Send to

Choose Destination
See comment in PubMed Commons below
J Thorac Cardiovasc Surg. 2005 Nov;130(5):1358-63.

In vitro tissue engineering of a cardiac graft using a degradable scaffold with an extracellular matrix-like topography.

Author information

Department of Surgery, Massachusetts General Hospital and Harvard Medical School, Boston, Mass 02114, USA.



Cardiac tissue engineering has been proposed as a treatment to repair impaired hearts. Bioengineered cardiac grafts are created by combining autologous cell transplantation with a degradable scaffold as a temporary extracellular matrix. Here we present a system for engineered myocardium combining cultured cardiomyocytes and a novel biodegradable scaffold with a unique extracellular matrix-like topography.


Cardiomyocytes were harvested from neonatal rats and cultured in vitro on biodegradable electrospun nanofibrous poly(epsilon-caprolactone) meshes. Between days 5 and 7, the meshes were overlaid to construct 3-dimensional cardiac grafts. On day 14 of in vitro culture, the engineered cardiac grafts were analyzed by means of histology, immunohistochemistry, and scanning electron microscopy.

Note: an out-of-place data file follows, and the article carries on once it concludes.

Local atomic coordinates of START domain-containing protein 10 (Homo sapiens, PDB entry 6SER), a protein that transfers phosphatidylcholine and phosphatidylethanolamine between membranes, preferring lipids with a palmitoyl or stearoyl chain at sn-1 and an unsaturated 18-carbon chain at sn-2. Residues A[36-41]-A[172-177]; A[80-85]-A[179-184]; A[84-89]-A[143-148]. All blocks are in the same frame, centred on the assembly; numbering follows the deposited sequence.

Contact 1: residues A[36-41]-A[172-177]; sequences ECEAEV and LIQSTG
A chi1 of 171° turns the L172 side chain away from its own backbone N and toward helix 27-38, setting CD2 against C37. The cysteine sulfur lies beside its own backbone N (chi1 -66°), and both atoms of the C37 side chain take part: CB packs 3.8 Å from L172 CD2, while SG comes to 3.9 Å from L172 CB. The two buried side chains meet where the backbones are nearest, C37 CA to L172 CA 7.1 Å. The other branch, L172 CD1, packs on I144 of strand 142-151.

The cultured cardiomyocytes attached well to the meshes, and strong beating was observed throughout the experimental period. The average fiber diameter of the scaffold is about 250 nm, well below the size of an individual cardiomyocyte. Hence the number of cell-cell contacts is maximized. Constructs with up to 5 layers could be formed without any incidence of core ischemia. The individual layers adhered intimately. Morphologic and electrical communication between the layers was established, as verified by means of histology and immunohistochemistry. Synchronized beating was also observed.


This report demonstrates the formation of thick cardiac grafts in vitro and the versatility of biodegradable electrospun meshes for cardiac tissue engineering. It is envisioned that cardiac grafts with clinically relevant dimensions can be created by using this approach and combining it with new technologies to induce vascularization.

[Indexed for MEDLINE]
Free full text
PubMed Commons home

PubMed Commons

How to join PubMed Commons

    Supplemental Content

    Full text links

    Icon for Elsevier Science
    Loading ...
    Support Center